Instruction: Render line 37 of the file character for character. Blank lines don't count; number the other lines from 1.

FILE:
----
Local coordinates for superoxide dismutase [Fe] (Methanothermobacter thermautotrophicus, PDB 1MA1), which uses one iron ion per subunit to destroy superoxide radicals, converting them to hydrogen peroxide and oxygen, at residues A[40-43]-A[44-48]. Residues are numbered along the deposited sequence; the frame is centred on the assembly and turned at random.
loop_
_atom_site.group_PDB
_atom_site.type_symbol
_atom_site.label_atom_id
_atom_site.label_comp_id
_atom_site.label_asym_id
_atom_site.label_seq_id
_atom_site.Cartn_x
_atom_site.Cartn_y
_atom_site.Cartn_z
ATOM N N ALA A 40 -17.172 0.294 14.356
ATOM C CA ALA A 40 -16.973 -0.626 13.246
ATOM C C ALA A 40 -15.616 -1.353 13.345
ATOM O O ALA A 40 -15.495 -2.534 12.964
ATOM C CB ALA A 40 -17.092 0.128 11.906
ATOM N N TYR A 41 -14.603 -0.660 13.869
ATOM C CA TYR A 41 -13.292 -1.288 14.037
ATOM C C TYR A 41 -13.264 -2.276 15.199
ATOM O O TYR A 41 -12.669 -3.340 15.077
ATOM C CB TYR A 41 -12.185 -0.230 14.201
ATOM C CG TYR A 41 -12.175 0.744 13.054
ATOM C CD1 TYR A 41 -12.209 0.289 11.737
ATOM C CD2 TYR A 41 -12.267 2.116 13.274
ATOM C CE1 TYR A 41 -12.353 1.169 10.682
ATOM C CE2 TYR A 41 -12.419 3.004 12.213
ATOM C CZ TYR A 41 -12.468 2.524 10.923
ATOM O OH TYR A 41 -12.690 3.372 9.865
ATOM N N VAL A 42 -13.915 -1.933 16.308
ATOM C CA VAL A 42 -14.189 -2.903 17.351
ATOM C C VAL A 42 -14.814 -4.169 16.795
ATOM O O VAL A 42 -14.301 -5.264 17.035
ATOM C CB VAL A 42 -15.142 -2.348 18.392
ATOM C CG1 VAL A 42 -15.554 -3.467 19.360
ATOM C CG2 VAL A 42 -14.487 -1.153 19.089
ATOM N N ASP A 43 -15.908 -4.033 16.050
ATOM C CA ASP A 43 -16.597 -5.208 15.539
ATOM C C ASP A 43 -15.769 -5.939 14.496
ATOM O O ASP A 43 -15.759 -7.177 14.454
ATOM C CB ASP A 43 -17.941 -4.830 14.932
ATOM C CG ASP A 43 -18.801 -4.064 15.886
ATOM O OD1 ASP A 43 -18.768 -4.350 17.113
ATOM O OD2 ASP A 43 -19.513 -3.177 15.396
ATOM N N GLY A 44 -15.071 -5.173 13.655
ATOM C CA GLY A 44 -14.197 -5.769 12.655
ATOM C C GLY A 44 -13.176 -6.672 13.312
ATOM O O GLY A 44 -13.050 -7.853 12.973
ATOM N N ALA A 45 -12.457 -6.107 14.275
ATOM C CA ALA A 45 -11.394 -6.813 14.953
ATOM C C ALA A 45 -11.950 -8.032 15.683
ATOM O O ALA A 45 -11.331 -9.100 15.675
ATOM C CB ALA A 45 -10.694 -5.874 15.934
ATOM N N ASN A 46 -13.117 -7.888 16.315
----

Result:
ATOM C CA ASP A 43 -16.597 -5.208 15.539